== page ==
In case you haven’t been following the New York City mayoral race, here’s a quick recap: City council speaker and Michael Bloomberg-anointed successor Christine Quinn’s campaign for the Democratic nomination crashed and burned, as former Hillary Clinton campaign manager/city public advocate/really tall guy Bill de Blasio claimed the spot on a campaign built on promises to reduce economic inequality and his son’s awesome hair. De Blasio instantly got progressives all excited, then all unexcited when they realized he got to a position of political power by playing politics. He now faces off against a Republican mostly known for getting the trains running reasonably fast after Hurricane Sandy, who currently trails by about a billion percentage points in the polls.
Now that you’re all caught up, we can visit Tuesday night’s mayoral debate, in which de Blasio was asked about plans to build a soccer stadium in Queens for the new New York City F.C. franchise. I can’t find an actual transcript, so here’s New York Times columnist Michael Powell’s summary:
Early on Tuesday night, he was asked about Major League Soccer’s attempt to place a Spaceship-Enterprise-size soccer stadium in the midst of Flushing Meadows, Queens’s densest and most heavily used park. He cleared his throat with some populist rumbling about city tax giveaways. Then he allowed that, well, perhaps, maybe, a pro soccer stadium might raise the money needed to give that dowdy dowager of a park a face-lift.
It was left to Mr. Lhota to make the point that, perhaps fortunately for Flushing Meadows, appears to have won the day: Our urban parks are a precious patrimony, and in this densest of American cities it is rarely wise to auction off greensward. If Flushing Meadows-Corona Park needs money, and enough three-piece-suit-wearing worthies cannot be found to toss together a conservancy, a mayor should find a way to pay for that park.
“It shouldn’t be in that park,” Mr. Lhota said of the stadium. “We don’t have enough park space in this city as it is.”
The weird thing is that, as the Queens Chronicle pointed out in an outraged editorial, the Flushing Meadows-Corona Park stadium plan is essentially dead, so why even give lip service to reviving it?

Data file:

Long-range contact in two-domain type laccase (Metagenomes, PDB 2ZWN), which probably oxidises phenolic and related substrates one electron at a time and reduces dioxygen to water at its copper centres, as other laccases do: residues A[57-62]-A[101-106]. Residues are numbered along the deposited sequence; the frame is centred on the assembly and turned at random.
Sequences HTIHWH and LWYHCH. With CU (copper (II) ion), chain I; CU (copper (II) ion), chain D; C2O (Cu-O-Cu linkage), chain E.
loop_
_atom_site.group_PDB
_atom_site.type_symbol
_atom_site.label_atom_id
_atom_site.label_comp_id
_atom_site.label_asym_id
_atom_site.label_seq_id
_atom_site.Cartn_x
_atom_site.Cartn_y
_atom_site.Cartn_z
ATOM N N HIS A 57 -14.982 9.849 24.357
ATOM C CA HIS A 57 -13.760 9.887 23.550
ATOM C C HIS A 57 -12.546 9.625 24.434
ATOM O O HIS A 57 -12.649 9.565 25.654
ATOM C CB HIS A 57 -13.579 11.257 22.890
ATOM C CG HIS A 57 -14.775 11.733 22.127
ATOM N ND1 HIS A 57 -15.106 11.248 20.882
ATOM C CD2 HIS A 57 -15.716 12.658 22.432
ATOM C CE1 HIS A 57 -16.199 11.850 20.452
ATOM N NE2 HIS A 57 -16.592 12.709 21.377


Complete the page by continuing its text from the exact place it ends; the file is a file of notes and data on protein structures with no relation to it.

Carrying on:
Of course, this could all be the media trying to find some news in an awkward turn of phrase by a candidate to liven up an otherwise dead-boring campaign. And de Blasio did say earlier this month (on Reddit, America’s favorite non-debate political news source) that he didn’t necessarily see the need for a new soccer stadium at all:
“I have not heard any viable plan for a stadium in Manhattan and I don’t foresee that,” de Blasio said. “The only way there could be a status in Queens is if the conditions I’ve laid down are on complete parkland replacement and sufficient subsidies for surrounding parkland.”
He added, “I wouldn’t be shocked if a soccer team ended up using Yankee Stadium or CitiField.”
Still, the whole fooferaw is a valuable reminder that especially for local elected officials like mayors, political principles or party labels are way less determinate of actual policy than the need to placate all the powerful forces that truly run the city (and determine who’ll get enough campaign funding to have a shot at running it). De Blasio clearly won’t be as in love with sports subsidies as his predecessor has been, but he’s not going to oppose them outright in case some important allies decide they want some — as witness his support for the Brooklyn Nets arena project as a city councilmember. Progressive mayors are different from conservative mayors, but the most important thing is that they’re all mayors, and you don’t get the job if you rule out sucking up to the right people.